Some of it is ideological: for reasons that escape The Curmudgeon, the Republican Party has taken a very skeptical view of climate change. It’s not clear why – Republicans have always been inexplicably opposed to anything that has to do with preserving and protecting the environment – but given the party’s strong anti-intellectual inclinations, it almost makes senses that Republicans would reject climate change because the only people with the credibility to discuss it have a level of education that they don’t.

Some, The Curmudgeon understands, have a religious perspective: they believe such matters are in the hands of their deity and that this deity would never do such a thing to harm its subjects.

Smog? What smog?

Smog? What smog?

Some oppose it for business reasons: because admitting that global warming is a problem implies responsibility for addressing it but that means taking actions that could get in the way of making money. That, The Curmudgeon suspects, is why so many leaders of large industrial companies either reject the idea of climate change or believe it’s greatly overstated. They reject it because to accept it would mean risking their ability to continue making money through means that contribute to global warming.

Once again we come down to facts versus opinions. The scientists have the undeniable facts on their side and those who reject climate change and global warming do not. But that does not appear to deter opponents at all: they insist they are correct, they reject science and the scientists, and they demand that their opinions be accepted as fact.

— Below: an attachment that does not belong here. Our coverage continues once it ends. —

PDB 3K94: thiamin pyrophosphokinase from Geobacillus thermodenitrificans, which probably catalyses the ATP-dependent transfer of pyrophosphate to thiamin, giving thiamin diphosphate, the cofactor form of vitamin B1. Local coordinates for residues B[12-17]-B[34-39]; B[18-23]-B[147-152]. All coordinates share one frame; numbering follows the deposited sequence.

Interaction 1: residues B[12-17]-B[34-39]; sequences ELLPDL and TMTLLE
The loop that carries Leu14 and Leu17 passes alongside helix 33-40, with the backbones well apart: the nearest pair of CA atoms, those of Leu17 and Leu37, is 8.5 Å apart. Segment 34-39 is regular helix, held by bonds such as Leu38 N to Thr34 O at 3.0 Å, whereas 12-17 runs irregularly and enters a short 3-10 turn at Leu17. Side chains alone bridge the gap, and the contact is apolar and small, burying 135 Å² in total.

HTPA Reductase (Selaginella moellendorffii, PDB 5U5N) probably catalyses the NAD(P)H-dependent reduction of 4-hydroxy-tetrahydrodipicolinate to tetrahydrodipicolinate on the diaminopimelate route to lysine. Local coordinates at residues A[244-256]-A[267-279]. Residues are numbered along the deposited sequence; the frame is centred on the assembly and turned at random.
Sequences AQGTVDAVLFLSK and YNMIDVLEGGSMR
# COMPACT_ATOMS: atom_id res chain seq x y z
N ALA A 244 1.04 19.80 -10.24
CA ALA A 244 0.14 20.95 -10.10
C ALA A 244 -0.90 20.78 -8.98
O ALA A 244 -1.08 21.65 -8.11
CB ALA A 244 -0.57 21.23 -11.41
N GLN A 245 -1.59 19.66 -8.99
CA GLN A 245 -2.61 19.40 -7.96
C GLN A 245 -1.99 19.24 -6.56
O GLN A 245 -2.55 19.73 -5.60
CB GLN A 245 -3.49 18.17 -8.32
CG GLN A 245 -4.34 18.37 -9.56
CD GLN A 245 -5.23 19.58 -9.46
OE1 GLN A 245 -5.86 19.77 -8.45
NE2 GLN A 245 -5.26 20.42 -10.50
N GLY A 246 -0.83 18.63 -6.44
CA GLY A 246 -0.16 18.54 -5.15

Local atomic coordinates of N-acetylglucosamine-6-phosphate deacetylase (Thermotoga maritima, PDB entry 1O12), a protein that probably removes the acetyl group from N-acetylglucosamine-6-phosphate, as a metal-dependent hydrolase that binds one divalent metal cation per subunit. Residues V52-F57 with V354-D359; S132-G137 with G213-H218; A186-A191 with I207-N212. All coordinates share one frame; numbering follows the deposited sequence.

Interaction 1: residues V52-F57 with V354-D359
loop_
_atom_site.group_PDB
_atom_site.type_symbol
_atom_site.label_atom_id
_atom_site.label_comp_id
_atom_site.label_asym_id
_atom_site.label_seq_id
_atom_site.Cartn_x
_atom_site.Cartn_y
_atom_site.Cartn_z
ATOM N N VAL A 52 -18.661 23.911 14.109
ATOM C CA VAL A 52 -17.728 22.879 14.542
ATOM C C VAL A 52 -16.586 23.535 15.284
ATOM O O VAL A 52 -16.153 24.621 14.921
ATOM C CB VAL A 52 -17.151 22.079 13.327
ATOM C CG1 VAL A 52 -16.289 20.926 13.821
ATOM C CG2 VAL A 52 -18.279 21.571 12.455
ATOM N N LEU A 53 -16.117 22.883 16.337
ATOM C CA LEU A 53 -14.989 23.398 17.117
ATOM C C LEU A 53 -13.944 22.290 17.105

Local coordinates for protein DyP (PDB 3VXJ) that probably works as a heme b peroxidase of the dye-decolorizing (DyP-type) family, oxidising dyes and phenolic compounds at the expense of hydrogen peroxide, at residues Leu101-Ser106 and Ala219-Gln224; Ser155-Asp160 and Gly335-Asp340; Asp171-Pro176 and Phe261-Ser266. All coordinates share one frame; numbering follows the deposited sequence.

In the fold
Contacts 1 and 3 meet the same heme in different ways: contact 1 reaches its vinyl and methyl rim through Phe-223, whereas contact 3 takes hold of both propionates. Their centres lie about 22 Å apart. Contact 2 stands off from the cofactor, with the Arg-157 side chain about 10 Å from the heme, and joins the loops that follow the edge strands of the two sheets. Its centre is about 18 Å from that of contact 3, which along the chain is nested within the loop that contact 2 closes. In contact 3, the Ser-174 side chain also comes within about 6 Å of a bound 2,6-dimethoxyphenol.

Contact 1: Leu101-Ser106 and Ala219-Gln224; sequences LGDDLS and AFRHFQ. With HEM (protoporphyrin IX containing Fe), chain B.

Except they’re not.

This kind of insistence on supporting a viewpoint grounded in opinion in the face of facts to the contrary has enormous implications for our society. The facts aren’t all in, for example, but it appears there’s evidence that Russia did things to try to influence the outcome of our presidential election. But if those who won that election refuse to acknowledge that, that only poses a minor problem – but what would not be a minor problem is ignoring that Russian capability and risking foreign interference in other aspects of American life in the future.

It's just as cold as ever here at the South Pole.

It’s just as cold as ever here at the South Pole.

And there are others: Planned Parenthood doesn’t perform abortions; there’s not a hint of Sharia law anywhere in the U.S.; Obama never lifted a finger to take guns away from anyone; there were never any weapons of mass destruction in Iraq; and many more.

The false belief in the “science” behind Lysenko’s work was disastrous to the Soviet Union. What Lysenko and Stalin and their supporters put forth as science wasn’t, and as a result, people in the Soviet Union went hungry and that country’s economy stumbled because it had to buy food the country should have been able to grow itself. Now, we have people denying global warming even though its existence is beyond dispute, and even the clear evidence to the contrary – rising tides, warmer temperatures, melting ice caps, and much more – doesn’t seem to be able to convince people who have chosen to believe that their opinion, and the opinions they’re being fed by others, are facts.

So it continues to happen: the blurring of fact and opinion. It’s true: we can have our own opinions but we can’t have our own facts.

But that’s just not going to stop some people, no matter how much harm it causes the rest of us.